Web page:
Vidyo has upgraded its cloud-based video conferencing system to make it more appealing to highly regulated industries, such as finance, healthcare and the military.
This month, Vidyo introduced changes in three main areas: performance, video conferencing system management and -- perhaps the most important for regulated industries -- security. The upgrades included making the network topology more secure, and improving Secure Sockets Layer communications between servers and clients.
The changes, which were done with the help of third-party consultants, brought Vidyo's cloud video conferencing system into compliance with the security standards of the military, healthcare and financial services.
"You can't build something that's bulletproof, but this is absolutely a strong and secure system," said Ben Pinkerton, director of product marketing for Vidyo, based in Hackensack, N.J. "Secure communications is a critical component today."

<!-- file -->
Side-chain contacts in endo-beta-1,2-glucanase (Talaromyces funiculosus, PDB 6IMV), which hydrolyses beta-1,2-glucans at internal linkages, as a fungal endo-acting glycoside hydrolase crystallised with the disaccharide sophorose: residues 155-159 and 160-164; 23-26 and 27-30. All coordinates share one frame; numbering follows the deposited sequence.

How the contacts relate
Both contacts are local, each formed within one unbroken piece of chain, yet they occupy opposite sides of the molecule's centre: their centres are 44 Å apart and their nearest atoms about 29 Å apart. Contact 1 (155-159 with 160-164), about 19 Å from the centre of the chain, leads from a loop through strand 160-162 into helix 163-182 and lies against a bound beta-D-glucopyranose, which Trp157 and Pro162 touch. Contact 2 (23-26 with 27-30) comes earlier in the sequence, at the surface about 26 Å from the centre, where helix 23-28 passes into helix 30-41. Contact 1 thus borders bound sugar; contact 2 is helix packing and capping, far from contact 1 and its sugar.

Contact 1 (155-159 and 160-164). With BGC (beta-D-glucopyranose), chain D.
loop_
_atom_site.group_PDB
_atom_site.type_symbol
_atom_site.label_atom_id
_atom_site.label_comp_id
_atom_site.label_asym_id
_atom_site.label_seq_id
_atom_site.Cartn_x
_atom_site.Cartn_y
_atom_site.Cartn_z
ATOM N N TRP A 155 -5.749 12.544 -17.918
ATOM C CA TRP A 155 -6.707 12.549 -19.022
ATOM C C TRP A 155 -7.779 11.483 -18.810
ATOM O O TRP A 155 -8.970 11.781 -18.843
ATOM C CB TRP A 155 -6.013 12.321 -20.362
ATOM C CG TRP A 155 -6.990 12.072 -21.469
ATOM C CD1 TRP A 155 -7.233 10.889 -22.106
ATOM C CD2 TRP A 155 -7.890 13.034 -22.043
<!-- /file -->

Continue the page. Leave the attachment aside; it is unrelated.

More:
A 2015 unified communications and collaboration benchmark study by Nemertes Research found security was the No. 1 concern for IT leaders considering cloud-based UC systems. Among the IT leaders who said they had no plans to use cloud-based UC services, 62% said the primary roadblock was security -- specifically around compliance, retention and possible government access to data.
"End-to-end security is extremely important, especially in regulated verticals," said Irwin Lazar, an analyst at Nemertes Research in Mokena, Ill.
For enterprises, implementing a cloud-based service, such as Vidyo's video conferencing system, means placing critical data in the hands of a third party, said Roopam Jain, an analyst with Frost & Sullivan.
"There is a leap of faith and a new mind-set required for many customers to get comfortable to migrate to cloud," Jain said. "Organizations adopting cloud must perform due diligence to ensure that the data is secure both when in transit and at rest, and that security is built into the DNA of the cloud video conferencing service provider."
Vidyo's other infrastructure changes involved network performance and administrator management enhancements, Pinkerton said. The changes resulted in a 50% reduction in necessary computer processing required to make a video call.
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